Why the TOP500 Standstill Won’t Last Forever

By Nicole Hemsoth

November 17, 2014

Traditionally, one of the most exciting opening elements of the annual SC event is the announcement of the list of the Top 500 supercomputers on the planet. There are often surprises or at the very least, some notable movements as large systems enter the list, offering new ways to track architectural and system design trends.

For each person who just scanned the most recent Top 500 supercomputer list for the end of 2014, there were probably just as many who had to pop over to the June list to make sure they weren’t looking at the exact same list. Because, well, with a few exceptions, it hasn’t moved much.

Here are a few interesting things to keep in mind, however. First, don’t expect Top 500 list stagnation to continue indefinitely. On the same note, however, one might not expect any major news for the list for the next June incarnation either unless there are international surprises from China or Japan in particular. This is not out of the question by any means, especially with major upgrades coming to the chart topping Tianhe-2 machine and other investments set to come online sometime in the next calendar year in Japan from what we understand. In fact, the rumor mill in advance of this November’s list indicated that there were going to major upgrades already benchmarked on Tianhe-2, which clearly never materialized.

Still, as far as major U.S. based systems, it will be something of a waiting game as the list finds its footing again and the competition heats up. We know of several large systems that will start to appear late next year (hard to say if they will be LINPACK benchmark-ready by next November’s list) and into 2016, including the Trinity and Cori supercomputers. Further, as we heard on Friday, some seriously large systems are expected to come online in the 2016-2018 timeframe featuring a GPU-boosted, NVLink connected IBM Power9 architecture with yet another announcement about a similarly sized machine to follow at some point.


Although there isn’t a lot of news to drive the mainstream world into its once or a twice year supercomputing interest frenzy, what’s actually happening is very subtle but far more interesting in its own right.

Consider what’s happened to the list itself in conjunction with what’s occurring on the ground with those who are purchasing large-scale scale systems. They’re either claiming that they don’t plan on running the Top 500 benchmark at all or even if they do, it means nothing for how they evaluated the procurement of the system. That’s not to say the floating point capabilities of the machines aren’t important—but as a metric for determining the practical use and potential value of a machine, its importance is diminished.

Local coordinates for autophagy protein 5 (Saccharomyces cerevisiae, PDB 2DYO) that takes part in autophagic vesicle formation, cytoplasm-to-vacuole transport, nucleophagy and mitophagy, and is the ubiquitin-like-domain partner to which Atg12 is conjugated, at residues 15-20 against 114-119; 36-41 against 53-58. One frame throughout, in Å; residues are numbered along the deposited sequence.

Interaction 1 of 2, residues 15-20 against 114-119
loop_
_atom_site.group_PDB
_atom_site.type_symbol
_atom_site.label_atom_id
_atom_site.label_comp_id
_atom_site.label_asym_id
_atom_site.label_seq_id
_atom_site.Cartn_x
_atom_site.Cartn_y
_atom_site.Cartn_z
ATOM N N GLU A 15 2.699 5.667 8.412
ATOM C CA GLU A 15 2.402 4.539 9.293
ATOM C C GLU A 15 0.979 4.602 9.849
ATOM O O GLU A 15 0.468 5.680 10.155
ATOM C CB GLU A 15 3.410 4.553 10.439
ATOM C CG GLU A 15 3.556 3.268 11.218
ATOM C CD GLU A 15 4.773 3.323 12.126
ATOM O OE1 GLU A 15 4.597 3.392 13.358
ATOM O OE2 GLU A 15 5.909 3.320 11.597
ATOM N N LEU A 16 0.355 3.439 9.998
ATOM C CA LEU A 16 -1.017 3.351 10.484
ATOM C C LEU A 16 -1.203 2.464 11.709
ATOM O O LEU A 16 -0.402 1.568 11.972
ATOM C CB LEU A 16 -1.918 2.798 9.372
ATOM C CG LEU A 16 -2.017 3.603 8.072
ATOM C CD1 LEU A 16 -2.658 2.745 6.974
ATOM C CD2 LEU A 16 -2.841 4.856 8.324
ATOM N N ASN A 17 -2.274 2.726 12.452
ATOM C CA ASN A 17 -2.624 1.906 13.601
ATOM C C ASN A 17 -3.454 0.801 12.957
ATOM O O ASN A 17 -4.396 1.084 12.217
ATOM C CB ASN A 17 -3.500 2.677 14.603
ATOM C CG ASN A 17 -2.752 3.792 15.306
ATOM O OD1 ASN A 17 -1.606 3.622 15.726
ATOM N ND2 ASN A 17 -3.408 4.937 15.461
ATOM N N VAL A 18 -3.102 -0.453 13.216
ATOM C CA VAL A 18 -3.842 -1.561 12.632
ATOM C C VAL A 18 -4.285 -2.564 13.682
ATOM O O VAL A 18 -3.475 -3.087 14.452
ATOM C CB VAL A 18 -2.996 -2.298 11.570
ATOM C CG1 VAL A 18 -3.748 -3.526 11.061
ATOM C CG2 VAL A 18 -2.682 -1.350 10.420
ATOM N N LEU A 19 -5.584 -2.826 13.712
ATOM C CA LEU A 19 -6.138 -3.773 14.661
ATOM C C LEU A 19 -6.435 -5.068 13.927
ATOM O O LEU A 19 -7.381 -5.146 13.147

To be fair, the Top 500 founders are aware of this and in fact, tend to echo the same sentiments about their own beloved benchmark. Dr. Jack Dongarra in conjunction with Dr. Michael Heroux and others are addressing with their evolving HPCG benchmark, which we’ve discussed at length in the past, but it will be some time before the it has the correctness, culture, and core to boost it to the same prominence of LINPACK.

What does matter is encapsulated perfectly by what the newly announced pre-exascale CORAL systems represent. IBM calls the trend “data centric computing” but as many at the top tier of the list understand is that FLOPS alone aren’t going to cut it any longer. Simulations have never been just about increasingly high performance—they’re also about data management. In fact, some users we’ve talked to who run massive scale modeling and simulation applications say that the data created that then must be sorted, managed, and moved accounts for an imbalanced amount of their actual computational resources, hence the need for systems that take this into account in balance with computational horsepower.

To further emphasize these points, consider the list highlights provided by the Top 500 founders:

  • Total combined performance of all 500 systems has grown to 309 Pflop/s, compared to 274 Pflop/s in June and 250 Pflop/s one year ago. This increase in installed performance also exhibits a noticeable slowdown in growth compared to the previous long-term trend.
  • There are 50 systems with performance greater than 1 petaflop/s on the list, up from 37 six months ago.
  • The No. 1 system, Tianhe-2, and the No. 7 system, Stampede, use Intel Xeon Phi processors to speed up their computational rate. The No. 2 system, Titan, and the No. 6 system, Piz Daint, use NVIDIA GPUs to accelerate computation.
  • A total of 75 systems on the list are using accelerator/co-processor technology, up from 62 from November 2013. Fifty of these use NVIDIA chips, three use ATI Radeon, and there are now 25 systems with Intel MIC technology (Xeon Phi). Intel continues to provide the processors for the largest share (85.8 percent) of TOP500 systems.
  • Ninety-six percent of the systems use processors with six or more cores and 85 percent use eight or more cores.
  • HP has the lead in systems with 179 (36 percent) compared to IBM with 153 systems (30 percent). HP had 182 systems (36.4 percent) six months ago, and IBM had 176 systems (35.2 percent) six months ago. In the system category, Cray remains third with 62 systems (12.4 percent).

There will be a detailed presentation on the Top 500 results tomorrow–we’re looking forward to bringing you the highlights from that, as well as more in-depth analysis following the slides presented and perspectives from the Top 500 team.

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